Stoneman Douglas student tells 60 Minutes why arming teachers is "stupid"

Emma Gonzalez, a survivor of last month's school shooting in Florida, is fighting for gun safety. But there's one proposal she doesn't want to see implemented

One of the Florida school shooting survivors leading a movement that has already gotten Florida gun laws changed tells 60 Minutes why arming teachers in the classroom is "stupid." Emma Gonzalez and her mother Beth speak to Sharyn Alfonsi for a segment to be broadcast on 60 Minutes on Sunday, March 18 at 7:00 p.m. ET/PT.

"Now all a sudden they have $400 million to pay for teachers to get trained to arm themselves? Really?"

An excerpt of the report appeared on CBS This Morning, Friday. A transcript of that excerpt is below.

ALFONSI: What do you think about this issue of arming teachers?

GONZALEZ:  It's stupid.

ALFONSI:  Why?

GONZALEZ:  First of all, they have-- Douglas ran out of paper for, like, two weeks in the school year, and now all a sudden they have $400 million to pay for teachers to get trained to arm themselves? Really? Really? If you have-- if you're a teacher and you have a gun, do you keep it in a lockbox or do you carry it on your person? If the teacher dies and the-- and a student who's a good student is able to get the gun are they now held responsible to shoot the student who's come into the door?  I'm not happy with that.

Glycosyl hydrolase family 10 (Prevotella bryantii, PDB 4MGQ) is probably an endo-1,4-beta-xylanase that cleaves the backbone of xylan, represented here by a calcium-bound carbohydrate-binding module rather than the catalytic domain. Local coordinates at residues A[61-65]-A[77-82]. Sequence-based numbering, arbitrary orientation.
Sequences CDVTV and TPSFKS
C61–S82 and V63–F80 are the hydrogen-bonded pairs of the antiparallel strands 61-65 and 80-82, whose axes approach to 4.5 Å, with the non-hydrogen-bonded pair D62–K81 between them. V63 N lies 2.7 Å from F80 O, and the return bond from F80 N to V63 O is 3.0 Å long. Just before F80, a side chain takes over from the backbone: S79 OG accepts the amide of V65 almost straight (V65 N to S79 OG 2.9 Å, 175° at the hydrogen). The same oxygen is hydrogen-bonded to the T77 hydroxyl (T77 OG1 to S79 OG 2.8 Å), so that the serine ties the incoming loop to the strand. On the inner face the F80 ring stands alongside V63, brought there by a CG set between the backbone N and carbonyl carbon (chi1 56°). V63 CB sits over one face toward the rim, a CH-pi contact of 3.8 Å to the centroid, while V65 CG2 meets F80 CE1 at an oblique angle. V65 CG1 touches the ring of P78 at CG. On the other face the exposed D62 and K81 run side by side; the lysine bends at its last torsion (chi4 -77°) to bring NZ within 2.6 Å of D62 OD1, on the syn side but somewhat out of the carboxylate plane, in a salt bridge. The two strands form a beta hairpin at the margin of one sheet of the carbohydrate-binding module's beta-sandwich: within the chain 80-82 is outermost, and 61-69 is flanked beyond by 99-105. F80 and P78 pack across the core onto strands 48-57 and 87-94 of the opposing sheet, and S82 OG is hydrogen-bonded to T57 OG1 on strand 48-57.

Emma's mother Beth watched as her daughter became one of the most recognizable faces in one of the most polarizing debates in the country.

GONZALEZ:  I'm terrified. It's like she built herself a pair of wings out of balsa wood and duct tape and jumped off a building. And we're just, like, running along beneath her with a net, which she doesn't want or think that she needs, you know?

ALFONSI: What is happening to her life?

BETH:  It's insane. Somebody said-- you know, "Please tell Emma we're behind her," which I appreciate. But we should have been in front of her, I should've been in front of her. We're all adults, we should have dealt with this 20 years ago.

ALFONSI: It's a lot to ask of these kids.

BETH: Well they're asking it of themselves, but some adults are saying, you go girl, you changed the law. And I'm like, well, what are we doing?